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For architects, Los Cabos is an unparalleled canvas — inspiring stellar designs that are frequently hidden from view. Fortunately, one of the area’s finest examples of modern Mexican architecture recently reopened to the public as Westin Los Cabos Resort Villas & Spa (formerly known as the Westin Regina).
Renowned architect Javier Sordo Madaleno’s curved, sand-tone buildings, first constructed in the early 1990s, appear to embrace the stark desert atop a hill near San Jose del Cabo. Visible from the Corridor highway linking San Jose with Cabo San Lucas, the resort complex closed after Hurricane Odile in 2014. Since then, workers have been repairing and remodeling the well-loved hotel, transforming it into a luxury property with 147 villas and two massive, elegant suites tricked out with the latest accoutrements.
As longtime fans of the Westin Regina and its sister hotels in Cancun and Puerto Vallarta, my husband and I were pleased to find Madaleno’s architecture perfectly intact during a recent visit. A huge opening in the building’s center framed a view of the deep-blue Sea of Cortez. Settling into Madaleno’s grand vision of the vast desert landscape involved a long walk from the lobby through a palm-shaded courtyard to the guestroom buildings, which also frame water views. Once in our villa overlooking the property’s three pools and the sea, however, I knew we wouldn’t be hiking back to the lobby at all during our short stay. We were perfectly happy in our temporary home.
Guestrooms were greatly enlarged during the Westin’s makeover and are now called villas, despite being in a high-rise building. The smallest studio villas have balconies, kitchenettes, seating areas, sleeper sofas and Westin’s signature Heavenly baths and beds. Villas with multiple bedrooms also come with washer/dryers and dining areas; some rooms even have private whirlpool tubs on the oceanview balconies.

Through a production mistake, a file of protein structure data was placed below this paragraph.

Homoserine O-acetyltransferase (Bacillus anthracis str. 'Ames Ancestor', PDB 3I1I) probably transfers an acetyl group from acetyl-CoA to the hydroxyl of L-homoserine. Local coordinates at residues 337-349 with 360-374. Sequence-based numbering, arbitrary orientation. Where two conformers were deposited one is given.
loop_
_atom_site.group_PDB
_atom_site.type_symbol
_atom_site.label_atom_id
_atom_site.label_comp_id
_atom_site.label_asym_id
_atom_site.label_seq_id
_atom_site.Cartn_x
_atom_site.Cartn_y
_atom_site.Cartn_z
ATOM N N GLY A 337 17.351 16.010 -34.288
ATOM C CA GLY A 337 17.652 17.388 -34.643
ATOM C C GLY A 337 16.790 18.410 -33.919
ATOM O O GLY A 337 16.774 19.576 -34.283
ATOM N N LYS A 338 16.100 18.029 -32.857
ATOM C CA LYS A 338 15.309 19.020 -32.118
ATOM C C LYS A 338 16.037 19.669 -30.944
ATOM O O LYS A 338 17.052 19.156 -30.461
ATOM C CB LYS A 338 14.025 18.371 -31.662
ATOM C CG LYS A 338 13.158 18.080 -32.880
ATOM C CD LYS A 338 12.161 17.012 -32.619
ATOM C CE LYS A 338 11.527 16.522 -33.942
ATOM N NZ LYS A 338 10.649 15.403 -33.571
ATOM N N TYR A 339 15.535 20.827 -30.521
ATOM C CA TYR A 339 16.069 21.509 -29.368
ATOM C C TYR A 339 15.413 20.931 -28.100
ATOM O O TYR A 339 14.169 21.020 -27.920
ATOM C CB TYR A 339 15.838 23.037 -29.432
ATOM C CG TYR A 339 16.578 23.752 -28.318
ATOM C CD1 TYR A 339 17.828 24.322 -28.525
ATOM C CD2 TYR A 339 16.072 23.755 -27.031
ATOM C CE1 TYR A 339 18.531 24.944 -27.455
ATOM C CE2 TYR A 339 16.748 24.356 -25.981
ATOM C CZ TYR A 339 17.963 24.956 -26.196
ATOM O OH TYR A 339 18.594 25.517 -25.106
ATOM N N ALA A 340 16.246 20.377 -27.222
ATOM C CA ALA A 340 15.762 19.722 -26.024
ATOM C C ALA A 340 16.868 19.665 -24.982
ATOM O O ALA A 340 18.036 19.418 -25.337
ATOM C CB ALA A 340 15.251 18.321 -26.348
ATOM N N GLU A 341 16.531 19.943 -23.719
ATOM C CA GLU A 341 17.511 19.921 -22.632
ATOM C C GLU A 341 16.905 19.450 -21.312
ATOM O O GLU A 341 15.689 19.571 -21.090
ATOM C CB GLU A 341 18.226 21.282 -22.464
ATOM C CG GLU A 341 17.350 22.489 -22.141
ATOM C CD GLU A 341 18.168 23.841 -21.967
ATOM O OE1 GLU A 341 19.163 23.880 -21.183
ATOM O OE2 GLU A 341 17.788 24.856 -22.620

The adjacent Baja Point boutique property set high atop a hill beside the main hotel is currently undergoing renovations to meet Westin standards. When completed in late 2017, it will serve as an upscale section of the overall resort — with 26 rooms, a restaurant and a long horizon pool perched against the sky.
And pools are among the Westin’s greatest strengths. Set just above the beach, an adult pool with a swim-up bar merges into a long, free-form family pool complete with a waterfall and several shallow areas. A third pool is located away from the main play area and serves as a great hideaway for serious swimmers. There’s also a full-scale spa and gym for further entertainment.
We spent much of our two-day stay alternating between the pools and the four restaurants. At El Ciruelo, Baja Point’s hilltop dining room, we enjoyed a gourmet dinner of octopus carpaccio, lamb chops with mango sauce, seafood pasta and raspberry sorbet. We lingered over the breakfast buffet at Cocina Casera, centrally located by the guestroom buildings, and grew addicted to the ceviche verde at the poolside Coralline cafe. The Mercadito market and deli came in handy for quick snacks and drinks.
With all those diversions, we couldn’t think of a reason to leave the property. Only one thing drew me back to the entryway — the chance to photograph those iconic buildings as they mirrored the changing colors of the desert landscape at dawn and dusk.